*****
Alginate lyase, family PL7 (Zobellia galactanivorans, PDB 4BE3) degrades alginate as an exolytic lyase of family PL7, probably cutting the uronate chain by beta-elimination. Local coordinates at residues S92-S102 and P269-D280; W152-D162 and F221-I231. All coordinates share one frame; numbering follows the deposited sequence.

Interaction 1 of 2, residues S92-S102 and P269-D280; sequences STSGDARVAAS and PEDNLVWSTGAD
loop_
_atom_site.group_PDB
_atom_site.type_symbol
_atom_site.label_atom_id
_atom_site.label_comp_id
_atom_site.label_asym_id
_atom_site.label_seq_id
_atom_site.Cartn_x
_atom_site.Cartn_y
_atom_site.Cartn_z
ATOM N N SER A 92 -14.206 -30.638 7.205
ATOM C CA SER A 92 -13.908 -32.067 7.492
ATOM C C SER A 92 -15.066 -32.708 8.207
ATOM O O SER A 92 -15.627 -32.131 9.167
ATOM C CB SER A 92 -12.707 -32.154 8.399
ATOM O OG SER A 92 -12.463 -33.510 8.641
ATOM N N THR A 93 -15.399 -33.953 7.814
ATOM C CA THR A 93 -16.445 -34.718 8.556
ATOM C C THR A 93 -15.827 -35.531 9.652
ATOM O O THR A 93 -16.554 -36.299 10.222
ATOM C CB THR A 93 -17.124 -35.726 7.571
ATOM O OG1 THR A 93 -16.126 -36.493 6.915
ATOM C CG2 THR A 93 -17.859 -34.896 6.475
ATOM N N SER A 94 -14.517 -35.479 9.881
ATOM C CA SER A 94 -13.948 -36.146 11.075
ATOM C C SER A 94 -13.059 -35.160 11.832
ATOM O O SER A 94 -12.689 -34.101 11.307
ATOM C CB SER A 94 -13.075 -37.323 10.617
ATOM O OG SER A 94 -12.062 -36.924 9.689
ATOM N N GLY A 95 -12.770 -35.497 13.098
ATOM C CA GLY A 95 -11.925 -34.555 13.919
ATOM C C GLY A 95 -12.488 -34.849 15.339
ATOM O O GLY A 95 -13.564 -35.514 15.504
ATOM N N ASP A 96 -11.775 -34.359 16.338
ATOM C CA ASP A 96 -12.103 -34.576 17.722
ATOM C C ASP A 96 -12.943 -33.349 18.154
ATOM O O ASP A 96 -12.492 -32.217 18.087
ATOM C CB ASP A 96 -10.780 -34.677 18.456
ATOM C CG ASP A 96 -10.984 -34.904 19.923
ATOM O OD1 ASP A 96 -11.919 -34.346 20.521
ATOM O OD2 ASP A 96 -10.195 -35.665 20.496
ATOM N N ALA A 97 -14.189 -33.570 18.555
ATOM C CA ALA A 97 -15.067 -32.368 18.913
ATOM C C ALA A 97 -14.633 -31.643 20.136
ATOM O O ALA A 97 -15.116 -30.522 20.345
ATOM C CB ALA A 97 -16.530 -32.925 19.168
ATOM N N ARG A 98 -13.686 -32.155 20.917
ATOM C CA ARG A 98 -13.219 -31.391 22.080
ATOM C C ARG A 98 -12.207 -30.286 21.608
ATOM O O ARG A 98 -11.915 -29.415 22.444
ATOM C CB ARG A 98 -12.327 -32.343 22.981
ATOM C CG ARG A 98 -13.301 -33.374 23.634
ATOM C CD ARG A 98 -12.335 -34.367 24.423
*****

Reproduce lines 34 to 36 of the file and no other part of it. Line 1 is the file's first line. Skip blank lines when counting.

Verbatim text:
ATOM C C GLY A 95 -12.488 -34.849 15.339
ATOM O O GLY A 95 -13.564 -35.514 15.504
ATOM N N ASP A 96 -11.775 -34.359 16.338